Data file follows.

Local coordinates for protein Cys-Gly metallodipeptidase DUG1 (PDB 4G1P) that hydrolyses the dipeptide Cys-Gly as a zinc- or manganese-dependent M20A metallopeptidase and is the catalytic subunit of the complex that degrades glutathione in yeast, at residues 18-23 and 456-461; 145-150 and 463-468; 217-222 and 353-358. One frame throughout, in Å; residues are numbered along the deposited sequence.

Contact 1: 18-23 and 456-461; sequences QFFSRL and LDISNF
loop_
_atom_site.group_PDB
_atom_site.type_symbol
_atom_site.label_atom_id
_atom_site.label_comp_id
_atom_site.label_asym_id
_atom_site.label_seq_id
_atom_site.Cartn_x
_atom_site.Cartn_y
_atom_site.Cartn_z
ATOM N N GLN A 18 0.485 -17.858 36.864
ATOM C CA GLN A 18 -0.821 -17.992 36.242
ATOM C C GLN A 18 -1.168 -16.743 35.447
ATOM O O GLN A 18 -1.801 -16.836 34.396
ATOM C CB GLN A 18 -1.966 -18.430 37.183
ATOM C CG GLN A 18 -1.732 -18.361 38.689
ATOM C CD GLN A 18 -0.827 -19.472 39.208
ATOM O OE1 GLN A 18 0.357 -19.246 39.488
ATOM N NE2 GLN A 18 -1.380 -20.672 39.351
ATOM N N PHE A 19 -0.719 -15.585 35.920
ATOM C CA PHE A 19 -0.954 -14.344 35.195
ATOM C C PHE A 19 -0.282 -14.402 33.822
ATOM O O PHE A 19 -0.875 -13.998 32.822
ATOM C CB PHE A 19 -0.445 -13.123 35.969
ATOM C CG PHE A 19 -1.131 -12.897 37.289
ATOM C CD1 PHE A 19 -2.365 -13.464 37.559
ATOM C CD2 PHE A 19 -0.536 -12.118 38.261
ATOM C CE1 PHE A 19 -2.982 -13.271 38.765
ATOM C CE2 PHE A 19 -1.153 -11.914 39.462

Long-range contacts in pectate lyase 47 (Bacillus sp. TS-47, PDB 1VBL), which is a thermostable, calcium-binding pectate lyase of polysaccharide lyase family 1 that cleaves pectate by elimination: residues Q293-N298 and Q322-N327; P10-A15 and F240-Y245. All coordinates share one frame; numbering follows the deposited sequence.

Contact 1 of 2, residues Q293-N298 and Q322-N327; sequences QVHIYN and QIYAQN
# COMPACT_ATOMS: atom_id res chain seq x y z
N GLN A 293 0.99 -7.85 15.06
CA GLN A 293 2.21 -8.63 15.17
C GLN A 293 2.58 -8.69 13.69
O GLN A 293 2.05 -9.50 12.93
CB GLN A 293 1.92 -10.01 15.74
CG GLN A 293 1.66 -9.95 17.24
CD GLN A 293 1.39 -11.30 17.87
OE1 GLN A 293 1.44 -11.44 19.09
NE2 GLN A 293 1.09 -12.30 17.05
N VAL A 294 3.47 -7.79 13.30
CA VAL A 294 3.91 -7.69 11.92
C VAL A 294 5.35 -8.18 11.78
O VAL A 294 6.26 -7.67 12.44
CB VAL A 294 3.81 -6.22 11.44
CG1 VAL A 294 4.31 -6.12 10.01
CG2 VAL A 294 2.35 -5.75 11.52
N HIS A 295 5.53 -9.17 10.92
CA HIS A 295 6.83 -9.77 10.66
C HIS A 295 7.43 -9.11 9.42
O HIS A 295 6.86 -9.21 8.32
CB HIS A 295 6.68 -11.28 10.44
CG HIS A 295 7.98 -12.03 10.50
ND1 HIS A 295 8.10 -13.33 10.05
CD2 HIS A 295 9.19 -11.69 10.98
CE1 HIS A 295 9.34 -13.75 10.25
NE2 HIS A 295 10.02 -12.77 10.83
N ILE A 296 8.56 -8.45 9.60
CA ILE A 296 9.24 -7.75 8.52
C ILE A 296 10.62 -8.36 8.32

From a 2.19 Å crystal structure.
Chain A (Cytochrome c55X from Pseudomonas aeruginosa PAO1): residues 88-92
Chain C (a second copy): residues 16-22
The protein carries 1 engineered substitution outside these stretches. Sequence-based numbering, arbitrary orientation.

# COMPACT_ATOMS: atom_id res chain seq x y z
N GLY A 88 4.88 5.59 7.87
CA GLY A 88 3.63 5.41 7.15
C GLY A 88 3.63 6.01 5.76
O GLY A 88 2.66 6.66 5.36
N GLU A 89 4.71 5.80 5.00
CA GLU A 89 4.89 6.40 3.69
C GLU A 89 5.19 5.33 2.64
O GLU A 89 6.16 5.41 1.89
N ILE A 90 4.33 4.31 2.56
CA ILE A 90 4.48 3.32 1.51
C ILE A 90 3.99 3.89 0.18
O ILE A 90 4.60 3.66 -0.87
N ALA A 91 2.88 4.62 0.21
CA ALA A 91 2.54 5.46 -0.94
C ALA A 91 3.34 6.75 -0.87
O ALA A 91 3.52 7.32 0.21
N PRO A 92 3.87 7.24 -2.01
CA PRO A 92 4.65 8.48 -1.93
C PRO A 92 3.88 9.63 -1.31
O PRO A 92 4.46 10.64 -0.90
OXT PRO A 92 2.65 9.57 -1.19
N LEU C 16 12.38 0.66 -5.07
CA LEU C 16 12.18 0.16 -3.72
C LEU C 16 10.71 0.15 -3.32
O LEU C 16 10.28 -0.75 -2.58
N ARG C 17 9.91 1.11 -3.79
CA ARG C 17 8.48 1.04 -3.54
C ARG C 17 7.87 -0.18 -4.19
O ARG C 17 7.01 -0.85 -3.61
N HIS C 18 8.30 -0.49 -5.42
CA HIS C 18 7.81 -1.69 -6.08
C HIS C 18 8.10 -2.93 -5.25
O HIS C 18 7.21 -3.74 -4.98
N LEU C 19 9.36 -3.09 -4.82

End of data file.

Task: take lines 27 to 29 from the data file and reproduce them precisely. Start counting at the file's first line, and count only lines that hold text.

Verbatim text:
ATOM C CG PHE A 19 -1.131 -12.897 37.289
ATOM C CD1 PHE A 19 -2.365 -13.464 37.559
ATOM C CD2 PHE A 19 -0.536 -12.118 38.261